The rolled-up (but not glued) flower from above and below, note the larger hole in the base from the spiraling.

I did try making the ruffles using a long straight stitch on my sewing machine but it was much harder to pull the gathers up, and my fabric frayed too much, so I went back to doing it by hand.

Once the glue is dry, decorate with your choice of buttons and/or beads. I stitched mine on but you could use glue if you prefer.

To assemble the necklace:

Iron the fusible webbing to the wrong side of some of the fabric and cut out a circle, approximately 1/2" smaller than the diameter, for each of the flowers. Lay out your fabric beads and flowers and decide on your arrangement. Remove the flowers and put the fabric circles in their place with the fusible webbing side up. Thread your big needle with strong thread and start threading the beads and fabric circles onto the thread. Try to get all of the beads aligned in the same direction, you could change direction at the half way point, but I didn't think of that until too late for mine! When you get to the circles make several large stitches across the diameter, curving slightly to try and follow the shape you want the necklace to hang. Glue the flowers to the fusible webbing side of circles with fabric glue, and allow to dry. Trim away any long frayed threads from the fabric.

Attach the ends of your thread securely to the rings. Cut two pieces of ribbon approximately 25" long, tapering the ends to prevent fraying. Knot one end of each piece of ribbon to one ring. Tie the other ends in a bow behind your neck, and admire!

The final dimensions of my necklace are:

Large flowers 3.5" diameter.
Medium Flowers 3" diameter.
Small Flowers 2.5" diameter.
Length from ring to ring 24".

I have since made another necklace using these beads and Kanzashi flowers which gives a completely different look - here it is.

This is my first tutorial so please let me know what you think, if any of it needs clarifying, and if I've made any mistakes. If you do use it to make something I'd love to see pictures, thanks.

Monday, January 18, 2010

A wooly One Yard Wonders Folklore bag

Ever since I started amassing a mountain of felted sweaters in my craft room I've been thinking of making a bag from them, but I hadn't quite got round to it. I got the book One Yard Wonders just before Christmas and I've been watching all the beautiful projects people have been posting from it in the Flickr Group . I really liked all the versions of the Folklore Bag that were popping up so I decided to cut out the pattern for that one and give it a go with one of the sweaters I had.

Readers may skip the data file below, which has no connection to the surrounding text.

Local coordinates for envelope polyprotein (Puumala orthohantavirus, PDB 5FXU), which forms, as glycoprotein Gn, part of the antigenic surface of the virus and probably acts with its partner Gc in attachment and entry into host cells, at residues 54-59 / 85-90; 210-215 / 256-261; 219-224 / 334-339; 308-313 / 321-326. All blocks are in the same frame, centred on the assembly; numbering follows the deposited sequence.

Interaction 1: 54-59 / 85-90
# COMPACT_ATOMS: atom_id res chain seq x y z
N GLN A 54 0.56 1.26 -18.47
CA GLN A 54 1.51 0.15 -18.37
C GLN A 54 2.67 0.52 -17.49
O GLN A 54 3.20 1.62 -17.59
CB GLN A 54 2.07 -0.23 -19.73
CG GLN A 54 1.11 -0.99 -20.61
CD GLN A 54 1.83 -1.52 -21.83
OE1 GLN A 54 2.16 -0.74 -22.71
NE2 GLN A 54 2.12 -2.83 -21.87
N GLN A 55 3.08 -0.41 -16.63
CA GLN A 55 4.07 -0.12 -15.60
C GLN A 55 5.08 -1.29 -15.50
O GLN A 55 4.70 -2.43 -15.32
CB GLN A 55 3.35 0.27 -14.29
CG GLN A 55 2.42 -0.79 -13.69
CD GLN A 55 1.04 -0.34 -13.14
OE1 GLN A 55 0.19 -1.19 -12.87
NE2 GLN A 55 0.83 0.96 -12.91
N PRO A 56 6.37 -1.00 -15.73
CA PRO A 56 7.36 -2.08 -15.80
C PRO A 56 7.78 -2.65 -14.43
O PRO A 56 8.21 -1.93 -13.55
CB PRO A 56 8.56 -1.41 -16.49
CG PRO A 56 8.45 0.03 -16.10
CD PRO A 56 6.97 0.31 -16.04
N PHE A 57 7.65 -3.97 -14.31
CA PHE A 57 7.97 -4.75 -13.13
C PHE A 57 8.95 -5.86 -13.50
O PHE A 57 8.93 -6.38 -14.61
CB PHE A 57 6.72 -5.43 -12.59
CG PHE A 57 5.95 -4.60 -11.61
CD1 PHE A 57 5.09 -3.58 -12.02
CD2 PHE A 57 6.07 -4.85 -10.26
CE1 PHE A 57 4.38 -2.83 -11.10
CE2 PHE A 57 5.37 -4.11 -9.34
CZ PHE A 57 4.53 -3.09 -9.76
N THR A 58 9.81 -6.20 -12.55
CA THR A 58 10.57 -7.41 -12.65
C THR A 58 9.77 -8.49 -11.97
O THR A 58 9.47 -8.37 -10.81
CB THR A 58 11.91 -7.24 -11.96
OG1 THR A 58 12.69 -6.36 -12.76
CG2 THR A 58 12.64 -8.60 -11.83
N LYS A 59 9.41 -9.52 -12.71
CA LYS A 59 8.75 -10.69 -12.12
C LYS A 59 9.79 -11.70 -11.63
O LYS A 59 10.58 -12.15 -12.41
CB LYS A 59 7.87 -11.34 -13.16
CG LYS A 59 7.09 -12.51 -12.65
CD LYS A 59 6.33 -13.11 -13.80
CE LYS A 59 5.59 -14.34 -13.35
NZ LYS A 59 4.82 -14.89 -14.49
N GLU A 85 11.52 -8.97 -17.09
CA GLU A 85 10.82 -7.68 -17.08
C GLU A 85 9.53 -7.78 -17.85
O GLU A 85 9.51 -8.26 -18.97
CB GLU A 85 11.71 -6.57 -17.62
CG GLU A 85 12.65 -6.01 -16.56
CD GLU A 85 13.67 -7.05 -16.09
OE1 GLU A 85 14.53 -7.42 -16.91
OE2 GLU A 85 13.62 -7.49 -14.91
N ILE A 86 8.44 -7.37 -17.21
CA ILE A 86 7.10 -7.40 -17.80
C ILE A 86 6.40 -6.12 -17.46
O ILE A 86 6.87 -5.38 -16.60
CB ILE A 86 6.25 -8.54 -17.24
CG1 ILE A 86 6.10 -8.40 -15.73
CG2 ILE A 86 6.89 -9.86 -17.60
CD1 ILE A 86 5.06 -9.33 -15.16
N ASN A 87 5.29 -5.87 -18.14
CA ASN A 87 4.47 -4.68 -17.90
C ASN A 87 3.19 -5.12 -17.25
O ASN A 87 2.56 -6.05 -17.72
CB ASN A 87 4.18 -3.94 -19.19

The beauty of the One Yard Wonders book is that each pattern uses one yard or less, so with making the lining in a different fabric, I was able to fit all of the outer pattern pieces for the bag on one rather large felted dark grey cable-knit sweater. I cut the front and back and top band from the front of the sweater, the straps from the back, and the side piece was cut from the two arms sewn together to make one long piece. It was lucky that the sweater I had was very large so that I could try and match the cable patterns on the front and back of the bag. In retrospect it probably wasn't the best sweater to use for my first bag because it was so chunky, but I learnt a lot from it.

The pattern has pleats under the top band but I decided that this would not work too well with my chunky sweater so I used the lining pattern piece for the outside. Sewing the pieces together was a bit of a challenge for me, and my machine, but we managed it by taking it very slowly over the really thick bits, and I definitely had to baste it all together by hand first. I didn't overstitch the seams as the pattern suggests for cotton, that would have killed my machine I'm sure.

I decided the bag needed a home dec weight fabric for the lining to match the chunkiness of the knit so I opted for some plain green Ikea fabric I already had, but I did sneak a little bit of print onto the inside pocket, a green Dala horse. I chose to overstitch around the top of the bag by hand with a simple running stitch. This gave it some stability and I quite like the effect of the hand stitching. The bag is supposed to have a magnetic clasp but I didn't have one so decided to go without, at least for now.

Overall I'm pretty happy with this bag and I learnt a lot making it. It definitely won't be the last wool bag I make, or my last project from One Yard Wonders.

Friday, January 8, 2010

A button bracelet

My lovely Secret Santa sent me these gorgeous buttons as part of my pressie and as they are so pretty I wanted to try and make them into some kind of jewellery. I used some wire (gold because that's all I had, left over from our wedding favours) to weave through the holes and link them all together. This gives it a nice amount of stiffness and helps stop the buttons twisting. To cover up the wire I threaded some very fine ribbon over the top. Initially I was thinking it would be a necklace with the buttons just in front, but then I decided it works better as a bracelet. I don't have any clasps at the moment so for now I'll just have to get someone to help me tie it on with a bow. Thank you Lucy! :)

Tuesday, January 5, 2010

Russian dolls and a seal

These are what Freja selected for me to make first from the Japanese felting book I got for Christmas. Considering I don't read Japanese so just had to go by the pictures, I think they turned out okay. I made the seal first, he's about 6cm long, and then the doll with the purple scarf. She's about 4 cm tall and my Mum claimed her so I had to make another one for Freja.